“I think there’s going to be an accident here,” said Trevell Randolph, 42, who manages the Lavish Car Wash & Detail Center on Livernois. “I’ve seen some near misses.”

That opinion is shared by Lee Yancy, who works at his family’s business on Livernois. He wouldn’t mind bike lanes, but he wants them on the other side of the parking lane.

“Drivers are confused,” Yancey said. “When you push them that far out, you always feel like the traffic is going to hit you as you’re opening your door.”

City planners consider the design the safest for roads with higher travel speeds, like Livernois, because it shields vulnerable cyclists from traffic.

But if anyone has told Detroit motorists that, Yancy and Randolph aren’t among them. To them, years of driving experience is being upended to accommodate a mode of conveyance they don’t even see all that often.  

It may take time, but drivers will get used to the changes, predicted Todd Scott, executive director of Detroit Greenways, a nonprofit group that promotes cycling and pedestrian safety.

Once motorists notice how others are correctly parking around bike lanes, “most people will fall in line,” he said.

Training wheels

Advocates say they want to encourage Detroiters in all neighborhoods to use the new bike lanes. A 2014 report by the Southeast Michigan Council of Governments on nonmotorized travel found over 4,000 miles of bike lanes, paths, shared lanes, paved shoulders and other cycling-usable pavement in the region. In Detroit alone, Janet Attarian of the city Planning and Development Department puts bike-lane mileage at over 250. The percentage of bicycle commuters is small relative to those who drive or use public transit – under 1 percent – but growing, especially among younger people.

MoGo, the city’s new bike-share network, has a $5 long-term membership level for any individual receiving state assistance, and 15 percent of monthly or seasonal passes sold have been to those on assistance, said Lisa Nuszkowski, executive director of the MoGo program, part of the Downtown Detroit Partnership.

However, the network’s stations, where bikes are rented and returned, don’t reach far into the city’s neighborhoods and are mainly confined to the central business district. Nuszkowski attributed this to the newness of the program –  it opened in May –  and the intent of the service.

“(MoGo bikes) aren’t really meant for commuting, but for shorter, quicker trips,” she said, with riders including office workers heading out for lunch, sightseers or commuters grabbing a bike for the last few blocks between a bus stop and a final destination.

Nuszkowski stressed that the first year of the program will be to see how and when Detroiters use the service, to guide future expansion, and to encourage people just to try getting around in a different way.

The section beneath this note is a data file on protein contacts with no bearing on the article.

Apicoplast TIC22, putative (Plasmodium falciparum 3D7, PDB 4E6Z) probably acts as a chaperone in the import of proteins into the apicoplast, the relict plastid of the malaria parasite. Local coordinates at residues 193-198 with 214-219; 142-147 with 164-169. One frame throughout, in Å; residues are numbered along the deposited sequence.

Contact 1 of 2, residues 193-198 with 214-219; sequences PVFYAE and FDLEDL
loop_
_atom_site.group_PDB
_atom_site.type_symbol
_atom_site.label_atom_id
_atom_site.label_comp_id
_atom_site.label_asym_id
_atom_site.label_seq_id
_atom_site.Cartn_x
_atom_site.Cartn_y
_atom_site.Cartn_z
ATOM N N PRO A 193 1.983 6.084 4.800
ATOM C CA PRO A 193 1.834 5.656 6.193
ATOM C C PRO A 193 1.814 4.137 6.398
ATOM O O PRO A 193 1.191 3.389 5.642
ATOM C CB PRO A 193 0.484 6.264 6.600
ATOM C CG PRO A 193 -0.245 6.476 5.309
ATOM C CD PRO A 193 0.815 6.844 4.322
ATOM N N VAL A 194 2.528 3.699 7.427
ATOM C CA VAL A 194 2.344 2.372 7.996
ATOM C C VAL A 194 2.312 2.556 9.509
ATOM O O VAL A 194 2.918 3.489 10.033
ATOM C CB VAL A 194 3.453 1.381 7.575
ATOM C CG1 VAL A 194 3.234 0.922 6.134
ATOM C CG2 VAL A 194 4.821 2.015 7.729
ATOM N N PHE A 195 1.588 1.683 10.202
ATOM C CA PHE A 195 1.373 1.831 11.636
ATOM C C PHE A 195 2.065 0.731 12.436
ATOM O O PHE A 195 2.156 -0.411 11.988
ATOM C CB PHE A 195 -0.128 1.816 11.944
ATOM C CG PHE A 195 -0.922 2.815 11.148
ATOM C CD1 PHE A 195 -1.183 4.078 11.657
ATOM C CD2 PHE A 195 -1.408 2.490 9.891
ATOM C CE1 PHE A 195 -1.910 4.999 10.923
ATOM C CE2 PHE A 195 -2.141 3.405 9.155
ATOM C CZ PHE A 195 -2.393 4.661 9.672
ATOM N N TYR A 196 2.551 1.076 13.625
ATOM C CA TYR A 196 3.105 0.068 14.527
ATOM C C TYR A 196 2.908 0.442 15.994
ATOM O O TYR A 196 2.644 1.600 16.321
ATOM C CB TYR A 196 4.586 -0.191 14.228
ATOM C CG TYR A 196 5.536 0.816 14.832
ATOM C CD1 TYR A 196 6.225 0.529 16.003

While white riders are visible in the city’s core, Detroit supports many clubs of mainly African-American cyclists who stage regular group rides as social events, and join the high-profile weekly Slow Roll as well, said Dywayne Neeley, a 48-year-old Detroit resident and roofer. Fifteen years ago, he weighed 260 pounds and was looking at a lifetime of insulin shots for diabetes. He and some friends and family started biking together, in a club that came to be called the East Side Riders.

Now at a stable 195 pounds, he and the Riders are still rolling, in a slow-ride style very different from the speeding pelotons of Spandex-clad cyclists often seen in the suburbs. Their bikes are works of art, built from the frame up to be distinctive and personal, decked out with elaborate lights and even music.

Neeley is all for the new lanes. He wants more people like him, African-American longtime residents of the city, out and about on two wheels.

“It helps us,” he said. “We say, ‘If you ain’t got a bike, you ain’t got a life.’ You’re missing out.”

Access for all

Jeffrey Nolish recently completed an 18-month term as a Detroit Revitalization Fellow, part of a leadership program for the city administered by Wayne State University, and worked in the city’s Planning and Development Department on bike infrastructure. He said the issue of bike lanes, wherever they are in the city, is a matter of “mobility justice” for a city that has a high rate of pedestrian and cyclist fatalities in crashes with motorists.

He concedes that new infrastructure for cyclists can look like a favor granted to newer, more affluent residents.

“A lot of the city’s nightlife is in the central business district, and there you can see a lot of white people on bikes, and think it’s only for white people,” Nolish said.

But most people who ride in the city are African American, he said, pointing to crash data that shows two age ranges most often involved in bike-car collisions – younger teen boys and men in their 40s. In a city that’s more than 80 percent black, “it’s reasonable to conclude most of these are African American,” he said.

Bike lanes will make riding less hazardous for those groups, he said, and most are far from the city’s center. Narrower arteries mean fewer lanes for pedestrians to cross. With protected lanes, cyclists have less worry about colliding with cars. And with traffic generally moving through fewer lanes, reckless motorists who weave in and out of traffic are discouraged from doing so.

“We want (cycling) to be a normal form of transport, to be enjoyable and healthy, green transportation,” Nolish said.